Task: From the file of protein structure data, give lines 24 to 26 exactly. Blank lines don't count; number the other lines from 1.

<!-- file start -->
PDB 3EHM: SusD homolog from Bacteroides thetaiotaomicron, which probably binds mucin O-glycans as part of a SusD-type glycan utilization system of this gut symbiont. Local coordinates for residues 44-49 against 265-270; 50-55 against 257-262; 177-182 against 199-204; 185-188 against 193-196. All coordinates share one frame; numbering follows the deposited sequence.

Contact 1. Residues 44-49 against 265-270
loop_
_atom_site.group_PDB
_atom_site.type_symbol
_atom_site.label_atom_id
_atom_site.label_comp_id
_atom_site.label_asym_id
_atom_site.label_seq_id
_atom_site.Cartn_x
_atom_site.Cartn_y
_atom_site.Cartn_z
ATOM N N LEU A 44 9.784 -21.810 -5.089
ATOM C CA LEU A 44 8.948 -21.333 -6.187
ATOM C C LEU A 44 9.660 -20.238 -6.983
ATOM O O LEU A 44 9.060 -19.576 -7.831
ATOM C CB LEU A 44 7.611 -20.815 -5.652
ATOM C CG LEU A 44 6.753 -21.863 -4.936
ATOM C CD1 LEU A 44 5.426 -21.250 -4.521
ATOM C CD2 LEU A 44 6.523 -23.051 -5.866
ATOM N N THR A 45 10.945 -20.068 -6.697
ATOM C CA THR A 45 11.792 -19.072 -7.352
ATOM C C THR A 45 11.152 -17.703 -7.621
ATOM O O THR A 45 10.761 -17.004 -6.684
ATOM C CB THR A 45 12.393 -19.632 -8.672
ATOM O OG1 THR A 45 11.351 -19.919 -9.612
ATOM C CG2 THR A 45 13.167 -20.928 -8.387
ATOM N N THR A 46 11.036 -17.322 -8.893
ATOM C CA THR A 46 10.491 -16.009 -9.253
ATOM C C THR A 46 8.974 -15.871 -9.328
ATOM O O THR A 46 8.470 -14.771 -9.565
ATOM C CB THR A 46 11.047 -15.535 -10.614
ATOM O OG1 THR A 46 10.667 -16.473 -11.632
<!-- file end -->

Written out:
ATOM O O THR A 45 10.761 -17.004 -6.684
ATOM C CB THR A 45 12.393 -19.632 -8.672
ATOM O OG1 THR A 45 11.351 -19.919 -9.612